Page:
The first 12 months of NIL have taught us a valuable lesson — that a lot of college football coaches are “pocket-watchers.”
As the market continues to grow and shift, and as we approach our second college football season of the NIL era, the obsession over how much some players are making is showing us the hypocrisy that exists in a sport in which some coaches who make hundreds of millions of dollars “have concerns” about the thousands that players are bringing in.
There has always been enough to go around, however, you can still sense the one-sided greed.
“You give a young man … $8,000 a month or $6,000 a month, you can say, ‘He deserves that.’ Well, he might deserve that if he earns it, if he goes out there and plays,” UGA head coach Kirby Smart recently said at Texas High School Coaches Association annual convention in San Antonio. “I’m all for taking care of guys that have been part of the program and start and play. It’s just that it’s a reverse system right now, where the bottom coming in are getting rewarded more than maybe the top going out. And … that makes it really tough.”
There’s nothing “tough” about this to understand. Players aren’t in a union because they aren’t employees and don’t have a salary. Players aren’t even getting a piece of the billions of dollars of revenue that they make for their schools and conferences off apparel and TV deals. And in a world like that, realizing that everybody has to get what they can get based on who they are, is actually a simple — not “tough” — concept to grasp.
“What do you think he’s doing with that?” Smart said about incoming freshmen making more in NIL money than upperclassmen. “Is that actually going to make him more successful in life? Because I promise you, if you handed me $10K a month my freshman year of college, I probably wouldn’t be where I am today. I believe that.”
For some reason, Smart thinks that teenagers getting a jump on real-world money management is a bad thing all because he would have blown it and made bad decisions. Mind you, these are the words from a man that just agreed to a new 10-year, $112.5 million deal that’s made him the highest-paid coach in college football. But yet, Smart isn’t the one making tackles, throwing and catching the ball, or setting blocks on the outside.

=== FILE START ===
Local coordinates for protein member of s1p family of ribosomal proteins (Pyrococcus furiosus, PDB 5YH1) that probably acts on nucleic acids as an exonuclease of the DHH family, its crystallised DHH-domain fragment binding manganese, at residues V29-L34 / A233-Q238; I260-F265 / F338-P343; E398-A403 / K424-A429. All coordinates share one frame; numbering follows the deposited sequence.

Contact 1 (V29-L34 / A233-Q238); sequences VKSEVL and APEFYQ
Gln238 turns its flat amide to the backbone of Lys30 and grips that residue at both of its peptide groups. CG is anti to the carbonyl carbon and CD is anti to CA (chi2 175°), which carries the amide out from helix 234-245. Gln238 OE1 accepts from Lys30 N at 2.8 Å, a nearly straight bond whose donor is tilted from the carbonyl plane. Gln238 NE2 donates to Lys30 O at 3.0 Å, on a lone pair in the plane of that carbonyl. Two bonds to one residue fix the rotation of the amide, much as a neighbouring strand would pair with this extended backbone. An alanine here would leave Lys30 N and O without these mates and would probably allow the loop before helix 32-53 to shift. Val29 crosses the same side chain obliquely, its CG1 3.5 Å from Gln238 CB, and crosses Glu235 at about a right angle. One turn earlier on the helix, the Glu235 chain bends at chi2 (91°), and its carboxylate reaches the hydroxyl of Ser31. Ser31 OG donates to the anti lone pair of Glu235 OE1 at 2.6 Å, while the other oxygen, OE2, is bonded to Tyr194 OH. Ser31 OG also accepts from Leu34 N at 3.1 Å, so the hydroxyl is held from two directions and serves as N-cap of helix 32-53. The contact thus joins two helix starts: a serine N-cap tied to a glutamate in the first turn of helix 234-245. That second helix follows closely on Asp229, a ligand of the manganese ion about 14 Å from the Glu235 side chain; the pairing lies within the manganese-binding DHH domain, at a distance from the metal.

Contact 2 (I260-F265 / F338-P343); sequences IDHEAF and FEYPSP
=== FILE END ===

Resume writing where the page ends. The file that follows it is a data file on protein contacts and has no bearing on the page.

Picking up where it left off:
Smart’s new deal isn’t the issue here, as we’ve seen coaching contracts skyrise recently. LSU’s Brian Kelly, Texas A&M’s Jimbo Fisher, Clemson’s Dabo Swinney, Alabama’s Nick Saban, Michigan State’s Mel Tucker, and USC’s Lincoln Riley all have deals that pay them $9 million per year — at minimum. The problem is when these coaches insinuate that the amount that players are making is “getting out of hand,” or should be limited in some capacity as they’re allowed to keep getting raises.
In 2014, Swinney threatened to quit if players ever got paid. Five years later, he signed a 10-year, $92 million deal and still hasn’t turned in his resignation letter. At SEC Media Day, Ole Miss head coach basically called NIL “legalized cheating.” And in May, Saban started a war of words with Fisher and Jackson State’s Deion Sanders as he accused them of “buying players,” as the coach who brings in arguably the best recruiting class in the country every year feels that NIL is giving schools a “competitive advantage” on recruiting.
Four years ago, Alabama announced that they were going to upgrade their athletic facilities with a 10-year, $600 million initiative. You can’t make this stuff up if you tried.
And if NIL hasn’t exposed enough of the greed and selfishness some of these coaches embody, there are things coming down the pipeline that will reveal even more about these men. Pay close attention to how coaches will address conference realignment in the coming years, as California Governor Gavin Newsom is demanding that UCLA publicly explain its decision to join the Big Ten — which plays sports on the other side of the country. And just last week, the NCAA announced that the Division I Council has recommended getting rid of rules that restrict players from transferring multiple times which would open up the door for players to change schools and make the best business decision for them without sitting out a season — putting a bigger emphasis on the transfer portal.
There’s no telling what college sports will look like in the coming years, as “football money” is why things will change. By then, hopefully, the players will get a bigger piece of the pie. But if they don’t, it’ll probably be because their coaches haven’t advocated for that part of the system’s evolution.